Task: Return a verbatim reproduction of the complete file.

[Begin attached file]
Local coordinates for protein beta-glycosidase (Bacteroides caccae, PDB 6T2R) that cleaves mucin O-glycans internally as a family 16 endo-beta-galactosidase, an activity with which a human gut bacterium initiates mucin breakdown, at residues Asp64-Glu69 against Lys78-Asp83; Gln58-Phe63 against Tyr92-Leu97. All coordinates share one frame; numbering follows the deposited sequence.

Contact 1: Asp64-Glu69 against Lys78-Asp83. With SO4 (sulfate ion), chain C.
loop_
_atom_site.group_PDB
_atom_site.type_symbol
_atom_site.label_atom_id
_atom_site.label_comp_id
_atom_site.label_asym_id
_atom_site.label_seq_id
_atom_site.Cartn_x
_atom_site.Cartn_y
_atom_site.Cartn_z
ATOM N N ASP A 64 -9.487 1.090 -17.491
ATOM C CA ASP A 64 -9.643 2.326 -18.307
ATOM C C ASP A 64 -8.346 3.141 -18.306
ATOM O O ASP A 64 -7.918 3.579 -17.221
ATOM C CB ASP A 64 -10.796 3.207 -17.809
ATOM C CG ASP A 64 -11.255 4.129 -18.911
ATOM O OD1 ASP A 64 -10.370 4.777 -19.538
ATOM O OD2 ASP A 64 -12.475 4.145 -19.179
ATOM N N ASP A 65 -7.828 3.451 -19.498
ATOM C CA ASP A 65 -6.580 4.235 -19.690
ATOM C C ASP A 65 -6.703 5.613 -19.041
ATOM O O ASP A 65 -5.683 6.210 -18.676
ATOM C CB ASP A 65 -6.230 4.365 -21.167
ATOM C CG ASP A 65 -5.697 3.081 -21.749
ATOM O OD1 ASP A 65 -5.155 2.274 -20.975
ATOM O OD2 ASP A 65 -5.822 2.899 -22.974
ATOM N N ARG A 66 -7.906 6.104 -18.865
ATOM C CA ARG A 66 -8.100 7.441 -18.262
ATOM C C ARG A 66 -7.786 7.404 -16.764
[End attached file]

Local coordinates for protein beta-glycosidase (Bacteroides caccae, PDB 6T2R) that cleaves mucin O-glycans internally as a family 16 endo-beta-galactosidase, an activity with which a human gut bacterium initiates mucin breakdown, at residues Asp64-Glu69 against Lys78-Asp83; Gln58-Phe63 against Tyr92-Leu97. All coordinates share one frame; numbering follows the deposited sequence.

Contact 1: Asp64-Glu69 against Lys78-Asp83. With SO4 (sulfate ion), chain C.
loop_
_atom_site.group_PDB
_atom_site.type_symbol
_atom_site.label_atom_id
_atom_site.label_comp_id
_atom_site.label_asym_id
_atom_site.label_seq_id
_atom_site.Cartn_x
_atom_site.Cartn_y
_atom_site.Cartn_z
ATOM N N ASP A 64 -9.487 1.090 -17.491
ATOM C CA ASP A 64 -9.643 2.326 -18.307
ATOM C C ASP A 64 -8.346 3.141 -18.306
ATOM O O ASP A 64 -7.918 3.579 -17.221
ATOM C CB ASP A 64 -10.796 3.207 -17.809
ATOM C CG ASP A 64 -11.255 4.129 -18.911
ATOM O OD1 ASP A 64 -10.370 4.777 -19.538
ATOM O OD2 ASP A 64 -12.475 4.145 -19.179
ATOM N N ASP A 65 -7.828 3.451 -19.498
ATOM C CA ASP A 65 -6.580 4.235 -19.690
ATOM C C ASP A 65 -6.703 5.613 -19.041
ATOM O O ASP A 65 -5.683 6.210 -18.676
ATOM C CB ASP A 65 -6.230 4.365 -21.167
ATOM C CG ASP A 65 -5.697 3.081 -21.749
ATOM O OD1 ASP A 65 -5.155 2.274 -20.975
ATOM O OD2 ASP A 65 -5.822 2.899 -22.974
ATOM N N ARG A 66 -7.906 6.104 -18.865
ATOM C CA ARG A 66 -8.100 7.441 -18.262
ATOM C C ARG A 66 -7.786 7.404 -16.764